Mansur’s on the Boulevard

September 21, 2015 – I hadn’t been to Mansur’s on the Boulevard in Baton Rouge in quite a while.  I remembered it as a very good restaurant.  So when my cousin and colleague, Genelle Parker Hughen, and I found ourselves with a couple of hours between appointments I thought she might enjoy a leisurely lunch at Mansur’s.  As it turned out “enjoy” was a mild verb for what turned out to be an excellent experience.

Mansur’s has attracted a loyal group of followers since its opening in 1989.  The restaurant has accomplished that by consistently serving up some of the finest Creole food you’ll find anywhere.  Founder and corporate chef Tim Kringlie, chef/partner Charles Taucer IV and sibling business partners Justin and Brandon McDonald continue their tradition of supremacy into Mansur’s third decade.

We were fortunate that Courtleigh was assigned to tend our table.  Courtleigh, who told us he was named for his 2x great uncle from Austin, Texas, is a professional.  The kind of professional whose knowledge of food and familiarity with the menu transposes a good meal into an adventure.

I ordered a Champagne Cosmo to enjoy while we discussed the menu with Courtleigh.  It’s a cocktail usually made with vodka, triple sec, cranberry juice and a squeeze of lime topped with sparkling wine.  Very similar to my all time favorite cocktail, the French 75.  Refreshing on a warm day marking the fall equinox.

Mansur’s is famous for its chargrilled oysters.  I thought it would be shameful to dine there without them.  I ordered half a dozen.  Each oyster rested comfortably in its own pool of Mansur’s special sauce.  Olive oil, butter, white wine, grated Parmesan, garlic and spices that Courtleigh didn’t specify.  A small portion of bread rested in the center of the dish with an additional loaf delivered for soaking up the sauce.  A little lagniappe to start the meal.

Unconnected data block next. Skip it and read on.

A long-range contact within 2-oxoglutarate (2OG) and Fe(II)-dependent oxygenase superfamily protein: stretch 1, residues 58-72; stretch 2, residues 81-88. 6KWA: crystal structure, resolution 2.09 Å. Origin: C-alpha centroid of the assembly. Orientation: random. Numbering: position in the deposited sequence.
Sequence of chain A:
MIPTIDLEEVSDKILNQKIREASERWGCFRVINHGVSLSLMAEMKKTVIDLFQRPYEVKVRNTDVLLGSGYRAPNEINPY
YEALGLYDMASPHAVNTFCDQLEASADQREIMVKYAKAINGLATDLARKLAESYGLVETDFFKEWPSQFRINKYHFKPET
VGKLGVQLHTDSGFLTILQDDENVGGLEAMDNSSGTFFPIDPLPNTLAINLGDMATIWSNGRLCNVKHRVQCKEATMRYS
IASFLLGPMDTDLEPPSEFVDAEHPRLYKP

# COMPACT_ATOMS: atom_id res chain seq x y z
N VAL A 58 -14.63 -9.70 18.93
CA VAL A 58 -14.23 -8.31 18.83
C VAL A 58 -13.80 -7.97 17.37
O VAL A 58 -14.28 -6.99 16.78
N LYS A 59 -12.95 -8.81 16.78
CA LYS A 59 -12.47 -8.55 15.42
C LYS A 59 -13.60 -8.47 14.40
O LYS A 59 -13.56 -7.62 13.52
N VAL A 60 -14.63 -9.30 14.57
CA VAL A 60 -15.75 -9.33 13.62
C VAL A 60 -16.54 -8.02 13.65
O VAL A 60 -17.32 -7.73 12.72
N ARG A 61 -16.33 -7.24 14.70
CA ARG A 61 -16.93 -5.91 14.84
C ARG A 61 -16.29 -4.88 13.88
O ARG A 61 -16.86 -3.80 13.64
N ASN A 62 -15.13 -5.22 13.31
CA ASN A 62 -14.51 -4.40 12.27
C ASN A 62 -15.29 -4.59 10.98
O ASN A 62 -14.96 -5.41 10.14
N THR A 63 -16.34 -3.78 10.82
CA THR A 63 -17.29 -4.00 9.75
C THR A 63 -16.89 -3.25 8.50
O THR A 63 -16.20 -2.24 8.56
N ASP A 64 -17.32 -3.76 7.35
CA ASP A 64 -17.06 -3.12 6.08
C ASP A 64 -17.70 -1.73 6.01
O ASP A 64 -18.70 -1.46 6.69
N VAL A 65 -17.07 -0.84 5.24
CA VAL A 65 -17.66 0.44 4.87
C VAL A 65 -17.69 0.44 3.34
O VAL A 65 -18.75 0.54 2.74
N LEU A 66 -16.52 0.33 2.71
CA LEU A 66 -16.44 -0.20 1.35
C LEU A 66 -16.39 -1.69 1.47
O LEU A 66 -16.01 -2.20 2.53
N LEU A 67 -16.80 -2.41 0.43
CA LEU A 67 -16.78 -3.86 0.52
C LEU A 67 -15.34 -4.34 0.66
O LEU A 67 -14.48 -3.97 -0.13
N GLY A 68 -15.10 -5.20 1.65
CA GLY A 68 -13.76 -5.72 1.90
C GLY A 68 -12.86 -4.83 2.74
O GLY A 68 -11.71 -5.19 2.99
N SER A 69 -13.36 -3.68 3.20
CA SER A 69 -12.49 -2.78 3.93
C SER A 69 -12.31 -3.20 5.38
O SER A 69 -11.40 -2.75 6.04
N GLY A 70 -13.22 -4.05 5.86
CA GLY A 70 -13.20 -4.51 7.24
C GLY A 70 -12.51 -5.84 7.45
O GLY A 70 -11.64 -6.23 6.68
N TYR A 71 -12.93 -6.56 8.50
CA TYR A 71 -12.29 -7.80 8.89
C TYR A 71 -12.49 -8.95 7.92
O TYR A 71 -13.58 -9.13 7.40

Genelle doesn’t care for oysters.  I suggested she try just the sauce.  She tasted a bit in a spoon.  I had made a mistake.  The next few minutes was a race between us to see who could use the bread to soak up the most sauce.

I just can’t go back to Louisiana without having gumbo.  That was next to arrive at the table.  Chicken, duck and Andouille gumbo.  I have always believed that I make the best gumbo in the world.  I have been mistaken.  Mansur’s gumbo was the best I’ve ever eaten.  The roux was perfectly prepared.  Consequently that wonderful roux-ness that is the base of a good gumbo permeated the bowl.  A gumbo to be remembered.

Genelle ordered crepes stuffed with crab, shrimp and crawfish.  I had said I wanted nothing but Louisiana food at this meal.  I ordered Fettuccini  Alfredo.  Genelle said that didn’t sound very Louisiana to her.  It is the way Mansur’s does it, I told her.  Sure enough the bowl of pasta that arrived was covered with shrimp, crawfish and chunks of lump crab meat.   It doesn’t get more delightful than that.  It doesn’t get more Louisiana than that.

It doesn’t get more Louisiana than Mansur’s on the Boulevard.

It doesn’t get better than Mansur’s.

 

 

 

TJ Ribs

September 20, 2015 – TJ Ribs is all about ribs.  Of course it is.

And sports.  TJ Ribs is all about ribs and sports.

It’s in Baton Rouge.  The home of LSU.  TJ Ribs is all about ribs and LSU sports.

Shaquille O’Neal’s size 22 shoe is on display at TJ Ribs.  So is Billy Cannon’s Heisman trophy from 1959.  LSU itself also got its own copy of the trophy but it disappeared years ago.  No one knows what happened to that one.  TJ Ribs has the original.